Andrew Ross No. 1 brass microscope – circa 1850’s

One of the most important microscopes ever designed was the large bar limb model by Andrew Ross in the middle of the 19th century.  Ross reached a pinnacle of design in both the stand and objectives that has rarely been equaled, even today.  The microscope is quite large, standing 19” when closed.  It is also quite heavy on a substantial base.  This model is signed, “A. Ross, London, No. 479,” on the base.  Three of the objectives are original, signed and dated by Ross in 1852.  They feature covered/uncovered correction collar adjustment and come with their original signed canisters.  These lenses include a 1”, ¼”, and 1/8”.   The fully mechanical stage has a rotating slide holder with supports for a multitude of accessories.  The condenser is a Gillett illuminator with its conical ring of minute aperture stops that rotate into place beneath the condenser lens.  It is signed, “Made by A. Ross, London, Registered July 20th, 1849.”  The bottom of the condenser assembly also accepts a more traditional wheel of stops.  The 3” diameter plano-concave mirror is in excellent condition on both sides with only the slightest age wear.   An additional seven lenses accompany the set, for a total of ten -- a 1/5” Smith & Beck correction collar objective, a 3” Edward Smith, and the rest unmarked objectives that appear to be by Crouch and Swift.  The microscope is pre-RMS thread standard, and has its own unique lens thread.   All the lenses are threaded to fit the microscope, while the Ross objectives have an interior thread and fit with an interior thread adapter that is included with the accessories.  Focus is rack and pinion with a thumb screw micrometer knob for fine focus.    The microscope is finished in lacquered brass with complete coverage showing typical signs of wear.  The case is hand-dovetailed mahogany with side carry handles in brass and a brass escutcheon plate on top.  The case is large, measuring 20 ½” tall by 12” wide and 10 ¾” deep.  It has six accessory drawers.  Two are for slides – one of these has nineteen slides, some signed by Topping, Suter, and Murphy.  There are numerous eyepieces including an eyepiece adapter that accepts the smaller Continental standard size.  Other accessories include two fish plates, condensers (both stage and standing), several lieberkuhn reflectors, stage forceps, brass tweezers, different brass slide attachments, nicol prism condenser and eyepiece, camera lucida eyepiece, and interior thread adapter.  The microscope and case are in excellent condition, noting the following: one of the adjusting screws on the condenser has stripped threads, and a number has been hand engraved into the base above the name (see photo).  The condenser works by hand, nonetheless.  A similar microscope is featured on page 71 of Turner’s book, “Collecting Microscopes.”   This instrument is in fine, working order – extremely rare for its type and condition.  It is an excellent example of one of the finest and most important microscopes ever made.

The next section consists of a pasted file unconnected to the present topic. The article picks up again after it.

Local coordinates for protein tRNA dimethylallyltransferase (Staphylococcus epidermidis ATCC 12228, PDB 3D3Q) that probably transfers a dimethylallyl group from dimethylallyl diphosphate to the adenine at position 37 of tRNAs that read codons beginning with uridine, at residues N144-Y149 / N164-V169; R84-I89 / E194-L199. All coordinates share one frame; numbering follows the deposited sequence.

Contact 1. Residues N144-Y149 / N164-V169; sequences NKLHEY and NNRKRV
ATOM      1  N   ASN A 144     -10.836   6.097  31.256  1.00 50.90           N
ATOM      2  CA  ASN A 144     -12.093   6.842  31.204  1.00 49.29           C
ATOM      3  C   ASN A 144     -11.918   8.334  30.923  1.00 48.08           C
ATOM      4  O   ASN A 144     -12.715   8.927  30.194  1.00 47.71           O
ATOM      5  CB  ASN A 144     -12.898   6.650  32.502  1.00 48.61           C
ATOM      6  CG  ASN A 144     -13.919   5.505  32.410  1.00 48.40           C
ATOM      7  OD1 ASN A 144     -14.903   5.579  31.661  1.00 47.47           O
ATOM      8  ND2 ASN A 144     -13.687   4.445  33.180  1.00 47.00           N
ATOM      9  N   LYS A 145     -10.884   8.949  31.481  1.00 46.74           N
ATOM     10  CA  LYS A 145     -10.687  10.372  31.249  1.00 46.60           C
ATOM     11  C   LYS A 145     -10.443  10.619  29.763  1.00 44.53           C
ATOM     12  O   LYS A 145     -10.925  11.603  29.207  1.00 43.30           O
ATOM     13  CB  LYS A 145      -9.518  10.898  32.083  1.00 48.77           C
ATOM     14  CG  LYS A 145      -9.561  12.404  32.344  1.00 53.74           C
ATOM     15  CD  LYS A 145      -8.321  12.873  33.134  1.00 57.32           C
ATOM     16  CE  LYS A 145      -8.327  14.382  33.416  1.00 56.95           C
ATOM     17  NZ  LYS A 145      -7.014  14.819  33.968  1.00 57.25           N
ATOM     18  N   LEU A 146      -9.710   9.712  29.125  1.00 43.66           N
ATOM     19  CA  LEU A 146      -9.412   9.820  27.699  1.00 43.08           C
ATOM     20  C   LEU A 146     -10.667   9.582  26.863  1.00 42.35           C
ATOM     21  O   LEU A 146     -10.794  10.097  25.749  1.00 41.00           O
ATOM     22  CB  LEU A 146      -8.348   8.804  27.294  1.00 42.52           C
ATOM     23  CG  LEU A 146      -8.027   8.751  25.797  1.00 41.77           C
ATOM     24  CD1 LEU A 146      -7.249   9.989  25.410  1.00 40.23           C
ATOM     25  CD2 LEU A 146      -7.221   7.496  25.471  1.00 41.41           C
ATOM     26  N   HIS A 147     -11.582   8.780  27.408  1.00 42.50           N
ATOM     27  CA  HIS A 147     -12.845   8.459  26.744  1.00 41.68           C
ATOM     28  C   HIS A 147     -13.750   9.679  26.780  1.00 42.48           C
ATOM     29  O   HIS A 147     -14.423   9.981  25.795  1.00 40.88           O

Item 1428

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